Synopses & Reviews
A revised edition of the definitive history of the 1973 Arab-Israeli conflict--including new information previously subject to military censorship--by the journalist who covered it for The Jerusalem Post.
In 2004, Schocken published this galvanizing account of what became known as the Yom Kippur War. The surprise two-front war triggered apocalyptic visions in Israel, hopes and fears in the Arab world, and heated internal conflicts on both sides. Using extensive interviews and declassified materials, Rabinovich masterfully outlined the story of this war in this critically acclaimed volume. More than a decade later, new information--formerly blocked by military censorship--has come to light. Previously unexamined sources, transcripts, and tape recordings now offer an even more complex and intriguing history of the war. With this new information, Rabinovich revisits his classic account of the war and updates it with new stories, new facts, and new photographs, further establishing The Yom Kippur War as our most trusted and definitive source on the subject.
A galvanizing account of the 1973 Yom Kippur War by a journalist who covered it for The Jerusalem Post.
The most dramatic of the Arab-Israeli conflicts, the surprise two-front war triggered apocalyptic visions in Israel, hopes and fears in the Arab world, and heated internal conflicts on both sides. Using extensive interviews and personal stories, as well as recently declassified materials, Abraham Rabinovich begins his masterful narrative as Israel is convincing itself there will be no war, while the Arabs are in fact plotting it. The account continues through the explosive start of hostilities and follows the harrowing conflict to its climactic end.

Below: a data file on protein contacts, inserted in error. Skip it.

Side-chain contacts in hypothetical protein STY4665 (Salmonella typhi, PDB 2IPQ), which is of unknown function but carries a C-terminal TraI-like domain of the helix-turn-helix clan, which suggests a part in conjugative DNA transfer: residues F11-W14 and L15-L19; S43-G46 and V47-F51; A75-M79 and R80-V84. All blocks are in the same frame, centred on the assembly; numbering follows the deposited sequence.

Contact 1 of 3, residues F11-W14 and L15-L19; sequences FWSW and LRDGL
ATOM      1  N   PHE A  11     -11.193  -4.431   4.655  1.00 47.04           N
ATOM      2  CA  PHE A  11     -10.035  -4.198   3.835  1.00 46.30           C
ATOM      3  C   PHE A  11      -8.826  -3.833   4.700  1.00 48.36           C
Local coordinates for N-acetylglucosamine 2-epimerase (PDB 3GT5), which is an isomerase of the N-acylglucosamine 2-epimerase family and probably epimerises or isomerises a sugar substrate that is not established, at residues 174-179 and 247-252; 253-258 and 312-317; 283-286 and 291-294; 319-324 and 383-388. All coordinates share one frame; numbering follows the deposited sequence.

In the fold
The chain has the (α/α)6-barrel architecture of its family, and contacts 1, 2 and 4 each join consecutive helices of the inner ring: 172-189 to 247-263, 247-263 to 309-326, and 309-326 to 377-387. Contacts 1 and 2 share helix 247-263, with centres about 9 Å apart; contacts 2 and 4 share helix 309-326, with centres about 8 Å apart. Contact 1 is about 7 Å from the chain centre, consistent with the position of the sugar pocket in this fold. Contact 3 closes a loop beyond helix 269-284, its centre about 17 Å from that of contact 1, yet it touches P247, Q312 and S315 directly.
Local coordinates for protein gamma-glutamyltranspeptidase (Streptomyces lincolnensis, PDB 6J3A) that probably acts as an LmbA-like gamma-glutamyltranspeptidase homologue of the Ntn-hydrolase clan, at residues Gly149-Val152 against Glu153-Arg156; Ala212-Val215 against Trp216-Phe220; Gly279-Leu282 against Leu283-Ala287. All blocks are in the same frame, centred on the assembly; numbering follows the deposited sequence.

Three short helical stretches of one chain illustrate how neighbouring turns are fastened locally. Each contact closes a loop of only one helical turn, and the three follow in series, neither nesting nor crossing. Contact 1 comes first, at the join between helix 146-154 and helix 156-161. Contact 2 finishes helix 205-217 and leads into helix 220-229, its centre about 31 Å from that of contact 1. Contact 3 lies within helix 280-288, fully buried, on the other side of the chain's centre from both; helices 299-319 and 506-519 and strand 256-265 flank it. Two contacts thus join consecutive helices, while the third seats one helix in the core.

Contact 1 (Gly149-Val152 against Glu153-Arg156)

An updated edition that sheds new light on one of the most dramatic reversals of military fortune in modern history.
The easing of Israeli military censorship after four decades has enabled Abraham Rabinovich to offer fresh insights into this fiercest of Israel-Arab conflicts. A surprise Arab attack on two fronts on the holiest day of the Jewish calendar, with Israel's reserves un-mobilized, triggered apocalyptic visions in Israel, euphoria in the Arab world, and fraught debates on both sides. Rabinovich, who covered the war for The Jerusalem Post, draws on extensive interviews and primary source material to shape his enthralling narrative. We learn of two Egyptian nationals, working separately for the Mossad, who supplied Israel with key information that helped change the course of the war; of Defense Minister Moshe Dayan's proposal for a nuclear "demonstration" to warn off the Arabs; and of Chief of Staff David Elazar's conclusion on the fifth day of battle that Israel could not win. Newly available transcripts enable us to follow the decision-making process in real time from the prime minister's office to commanders studying maps in the field. After almost overrunning the Golan Heights, the Syrian attack is broken in desperate battles. And as Israel regains its psychological balance, General Ariel Sharon leads a nighttime counterattack across the Suez Canal through a narrow hole in the Egyptian line -- the turning point of the war.
About the Author
Abraham Rabinovich, a graduate of Brooklyn College and a United States Army veteran, worked as a reporter for Newsday before joining the Jerusalem Post. His work has also appeared in the New York Times
, the Wall Street Journal,
the Christian Science Monitor
, the International Herald Tribune
, and The New Republic
, among other publications. The author of several books, including The Boats of Cherbourg
, he lives in Jerusalem.
From the Hardcover edition.